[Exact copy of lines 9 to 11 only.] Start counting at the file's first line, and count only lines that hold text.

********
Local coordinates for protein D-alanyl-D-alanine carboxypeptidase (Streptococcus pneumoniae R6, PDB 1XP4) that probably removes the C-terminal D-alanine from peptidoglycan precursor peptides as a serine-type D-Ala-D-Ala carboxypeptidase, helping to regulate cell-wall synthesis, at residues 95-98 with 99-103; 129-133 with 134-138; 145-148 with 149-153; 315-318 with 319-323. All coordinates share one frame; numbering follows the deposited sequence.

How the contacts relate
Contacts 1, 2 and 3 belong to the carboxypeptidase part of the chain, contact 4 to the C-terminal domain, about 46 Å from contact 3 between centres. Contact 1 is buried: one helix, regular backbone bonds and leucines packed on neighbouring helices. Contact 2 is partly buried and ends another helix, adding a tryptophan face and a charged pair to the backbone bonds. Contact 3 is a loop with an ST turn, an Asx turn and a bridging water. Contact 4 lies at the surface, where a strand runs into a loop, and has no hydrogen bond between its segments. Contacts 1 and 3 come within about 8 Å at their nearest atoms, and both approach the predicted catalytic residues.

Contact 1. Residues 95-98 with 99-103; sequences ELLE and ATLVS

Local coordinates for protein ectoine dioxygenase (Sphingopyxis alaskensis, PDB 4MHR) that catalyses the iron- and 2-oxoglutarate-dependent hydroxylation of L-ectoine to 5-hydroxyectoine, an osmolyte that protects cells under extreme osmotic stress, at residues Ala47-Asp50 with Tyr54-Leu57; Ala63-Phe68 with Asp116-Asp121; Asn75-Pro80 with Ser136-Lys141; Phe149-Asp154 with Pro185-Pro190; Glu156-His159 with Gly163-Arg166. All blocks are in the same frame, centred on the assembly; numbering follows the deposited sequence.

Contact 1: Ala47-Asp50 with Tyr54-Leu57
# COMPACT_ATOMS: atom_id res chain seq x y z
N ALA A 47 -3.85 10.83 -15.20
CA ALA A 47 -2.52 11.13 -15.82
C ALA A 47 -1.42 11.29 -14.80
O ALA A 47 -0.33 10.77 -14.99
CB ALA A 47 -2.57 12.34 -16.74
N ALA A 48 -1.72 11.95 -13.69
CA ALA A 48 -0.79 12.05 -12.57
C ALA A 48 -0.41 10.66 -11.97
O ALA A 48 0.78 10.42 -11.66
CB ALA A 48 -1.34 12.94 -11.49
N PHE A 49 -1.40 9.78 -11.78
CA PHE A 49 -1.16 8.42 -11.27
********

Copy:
CA ALA A 47 -2.52 11.13 -15.82
C ALA A 47 -1.42 11.29 -14.80
O ALA A 47 -0.33 10.77 -14.99